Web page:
Outdoing themselves on the presentation front, Peaceville have gathered together two of Behemoth’s EPs (‘Conjuration’ -2003 and ‘slaves shall serve’ – 2005), both of which are somewhat hard to find, bundled them together with bonus tracks from the band’s recent DVD and packaged the whole lot in a stunning, double-disc digi-book which is lavish even by the label’s previous high standards. With the band’s logo gracing the cover in raised silver lettering and outline and a 16 page booklet of pristine black and white live photos, this really is a beautiful package for collectors and it is again worth noting that Peaceville have gone that extra mile to create something of true value to the band and fans alike.
Of course all the presentation in the world wouldn’t save a bad release, but as fans will know Behemoth don’t do bad releases and ‘Abyssus Abyssum invocat’ is no exception. Musically capturing the band as they completed the transition from the uber-underground black metal masters of the ‘grom’ era to the technical death metal monsters that they are now, the set comprises seven studio tracks (including the band’s mental cover of nine inch nail’s ‘wish’) alongside eleven beautifully recorded live tracks. Of the studio tracks ‘conjuration ov sleep daemons’ is a brutal and unforgiving track that showcases much of what is best about Behemoth – punishing drums, chugging guitars and Nergal’s instantly recognisable vocals. Recorded during the ‘zos kia cultus’ sessions, the song captures much of the raw energy the band poured into that ground breaking record and is a welcome addition to any Behemoth collection. ‘Wish’, originally recorded by nine inch nails, is a worthy cover indeed although it deviates far less radically from the original than you might imagine and it ends up a respectful, and only marginally heavier, cover that is worth a listen but not as essential as the band’s own material although the closing guitar solo is blistering. Also on the receiving end of a behemoth-style battering is Venom’s ‘welcome to hell’ which gets a turbo-charged kicking which is no mean thing considering that the original was no shrinking violet. The remainder of the disc showcases tracks recorded at Poland’s 2001 Mystic festival and although a track-by-track review is unnecessary, the quality of the recording is certainly praiseworthy and captures the fraught intensity of the behemoth live experience.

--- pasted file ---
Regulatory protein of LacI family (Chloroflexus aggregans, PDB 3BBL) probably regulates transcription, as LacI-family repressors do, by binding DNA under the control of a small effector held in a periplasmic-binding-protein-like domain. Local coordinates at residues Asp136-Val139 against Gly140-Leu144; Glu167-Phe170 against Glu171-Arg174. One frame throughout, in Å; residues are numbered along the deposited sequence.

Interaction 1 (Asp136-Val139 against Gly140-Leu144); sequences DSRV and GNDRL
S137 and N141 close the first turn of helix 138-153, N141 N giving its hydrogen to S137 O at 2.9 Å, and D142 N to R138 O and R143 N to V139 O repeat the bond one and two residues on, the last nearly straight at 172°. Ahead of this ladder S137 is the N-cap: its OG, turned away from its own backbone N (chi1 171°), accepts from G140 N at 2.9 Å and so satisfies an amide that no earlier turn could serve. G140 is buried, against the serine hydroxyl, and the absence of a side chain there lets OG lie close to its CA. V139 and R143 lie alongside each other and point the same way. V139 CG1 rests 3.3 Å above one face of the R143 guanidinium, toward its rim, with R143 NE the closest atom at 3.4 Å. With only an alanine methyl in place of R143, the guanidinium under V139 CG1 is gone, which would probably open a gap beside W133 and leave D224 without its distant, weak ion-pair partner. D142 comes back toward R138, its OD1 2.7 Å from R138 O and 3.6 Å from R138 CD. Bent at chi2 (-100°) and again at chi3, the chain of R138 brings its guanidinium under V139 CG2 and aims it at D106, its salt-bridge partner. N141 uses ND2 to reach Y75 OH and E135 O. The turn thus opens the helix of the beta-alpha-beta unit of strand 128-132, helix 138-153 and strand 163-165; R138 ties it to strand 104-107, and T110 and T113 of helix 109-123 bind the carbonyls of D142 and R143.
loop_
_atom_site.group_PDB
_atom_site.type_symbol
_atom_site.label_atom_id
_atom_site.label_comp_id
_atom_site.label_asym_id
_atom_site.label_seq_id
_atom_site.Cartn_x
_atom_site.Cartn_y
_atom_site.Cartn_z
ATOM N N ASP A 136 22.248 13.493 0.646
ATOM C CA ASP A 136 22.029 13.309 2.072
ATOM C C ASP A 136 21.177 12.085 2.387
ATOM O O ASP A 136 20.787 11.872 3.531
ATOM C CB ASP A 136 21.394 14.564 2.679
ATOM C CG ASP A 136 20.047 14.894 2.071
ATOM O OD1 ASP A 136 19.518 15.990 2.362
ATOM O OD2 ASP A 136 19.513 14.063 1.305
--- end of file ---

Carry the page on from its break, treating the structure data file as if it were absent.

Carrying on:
The second disc highlights a band who had already moved on and the title track was a blistering highlight of the ‘demigod’ album, as evidenced by the fact that it is still one of the band’s most popular live tracks. Included twice here, once as a studio track and once live from the Sweden rock festival, listeners also get ‘entering the pylon ov light’ which was recorded during the Demigod sessions but didn’t make the final cut and two more covers – ‘penetration’ (originally by The Nefilim) and ‘until you call on the dark’ (originally by danzig) which again emphasise the respect Behemoth have for their sources whilst offering nothing earth-shattering in the way of interpretation. The live tracks, meanwhile, are well recorded and satisfyingly augment the already generous track-listing on disc one. Couple this with the astounding packaging and you have something of a treat for fans of the band and newcomers alike.
Overall this is one hell of an alluring package. If you didn’t catch the EPs upon release, or only caught up with one of them, the extra tracks and stunning packaging are reason enough to buy this beautiful reissue, hell even if you do have both originals it’s pretty tempting, and the quality of the music on offer, the range of covers and the array of live material is certainly manna from the depths of hell for fans of a band who just seem to improve with every release. A devilish delight from the Polish titans and a treat for those awaiting the next release with anticipation.